Monday 19th June
“Turn left in 100km”, instructed the sat nav when we set it up this morning.
So we took the opportunity to blast some Metallica into the Norwegian countryside, as we tore down the highway in the brilliant sunshine.
It was actually, for once, pretty warm, especially in the car.
“I feel like going for a swim!” I declared whilst driving.
About 2 minutes later, I saw a sign for a swim stop.
“I’ll pull over and go for a swim!” I declared, happily.
There was a dock stretching out invitingly into a calm lake, so before I could change my mind, I changed into my swimwear and jumped in.
Lex barked at me constantly. He hates it when we swim. Morgan stood by the lake in his down jacket barking at me “There’s snow on the mountains! You’re a nutter!”
I realised my entire body was going numb after about 30 seconds and hastily swam to shore, freezing my ass off but grinning all the same, because what makes you feel more alive than swimming in a beautiful lake in Norway?
We hit the road again, as the landscape became increasingly barren looking. Our route today was taking us dead north, and the snow on the mountains had become a permanent fixture. We stopped for lunch by a lake on a desolate looking moor. Lex pooped with excitement, the smells were so good around here.
We arrived in Trondheim this afternoon, where Lex was immediately recognised as an Alaskan Klee Kai! This never happens. People tend to assume he’s either:
a very far away wolf
a pomsky (Pomeranian / Husky cross)
Or once, a jackal.
The woman who recognised him told us there’s one other Klee Kai in Trondheim, which is how she knew. But the other Klee Kai is “toy” sized, about half the size of Lex! The lady was much more impressed by Lex’s stature, and walked away from the conversation now seriously considering jumping onto the waiting list for the one Klee Kai breeder in all of Norway.
We made us of our favourite service in Norway, Rema 1000, a supermarket with free wifi, then decided to keep driving towards Sweden, sadly wondering if we would ever see another Rema 1000 again. We’d decided to head into Sweden for their solstice/midsummer celebrations, which were coming up fast.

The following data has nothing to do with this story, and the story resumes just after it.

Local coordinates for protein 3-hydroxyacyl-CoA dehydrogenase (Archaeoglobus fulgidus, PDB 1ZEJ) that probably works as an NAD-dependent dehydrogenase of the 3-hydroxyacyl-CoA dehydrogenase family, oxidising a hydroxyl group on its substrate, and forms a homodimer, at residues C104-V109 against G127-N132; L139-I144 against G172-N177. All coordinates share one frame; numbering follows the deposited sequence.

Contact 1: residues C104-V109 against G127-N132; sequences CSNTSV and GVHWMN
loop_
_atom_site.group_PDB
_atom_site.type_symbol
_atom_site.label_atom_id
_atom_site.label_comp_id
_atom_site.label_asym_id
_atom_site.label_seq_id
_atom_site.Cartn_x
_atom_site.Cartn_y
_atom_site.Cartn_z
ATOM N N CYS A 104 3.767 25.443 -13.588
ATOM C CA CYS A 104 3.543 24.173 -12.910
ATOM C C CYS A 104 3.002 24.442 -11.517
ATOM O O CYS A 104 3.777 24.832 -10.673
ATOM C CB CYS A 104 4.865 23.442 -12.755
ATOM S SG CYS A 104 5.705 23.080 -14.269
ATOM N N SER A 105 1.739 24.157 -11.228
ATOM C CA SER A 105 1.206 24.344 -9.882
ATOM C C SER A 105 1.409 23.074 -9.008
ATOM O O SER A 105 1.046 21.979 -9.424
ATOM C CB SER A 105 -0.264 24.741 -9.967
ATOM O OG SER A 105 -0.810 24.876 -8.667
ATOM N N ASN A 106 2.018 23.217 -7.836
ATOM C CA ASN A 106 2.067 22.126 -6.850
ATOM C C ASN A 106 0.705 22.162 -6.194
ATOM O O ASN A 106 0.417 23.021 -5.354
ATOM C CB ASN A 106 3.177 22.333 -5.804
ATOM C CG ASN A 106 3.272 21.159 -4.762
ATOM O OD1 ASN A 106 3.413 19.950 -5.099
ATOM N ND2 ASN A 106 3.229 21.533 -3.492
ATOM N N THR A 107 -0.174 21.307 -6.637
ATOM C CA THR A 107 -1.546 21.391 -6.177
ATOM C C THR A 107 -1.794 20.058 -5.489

We reached the border and realised the customs office had closed 18 minutes before we got there. Most people would have just driven on through (the border is open – stopping at customs to declare things works on kind of an honour system), but since it was late anyway and we’d seen a nice rest stop 5 minutes back, we decided to sleep in Norway and cross over tomorrow.
The internet had advised we should show Lex’s passport to the customs people, as we were technically entering the EU from a non-EU country. (The next day, customs didn’t actually want to see the pet passport because Norway’s dog rules are so tightly controlled, so we just drove on through after all.)
It was pouring with rain that evening, so we slept in the car and ate a cold dinner, not being able to get the stove out. Then we played the game of “trying to access everything in the boot without getting out of the car,” which is always fun.
At 10pm that evening, while unable to see much of the very wet outside world, we suddenly got a very alarming knock on the window! It was a couple of border patrol guards, who asked to check our IDs (including Lex’s, for once!), and questioned us about whether we were smuggling alcohol, cigarettes or drugs in the car. The questions were fairly routine and after only searching our eyes for any signs of shiftiness (our friends at home know how guilty we can both look particularly when we’re innocent, so this was kinda worrying!), the guards seemed satisfied at their job well done (or perhaps tired of Lex’s barking at them), and drove off. Apparently a lot of Scandinavian countries have increased their border security since the start of the refugee crisis in Europe. It was a rather sobering reminder that a lot of people don’t enjoy our freedom to cross borders.
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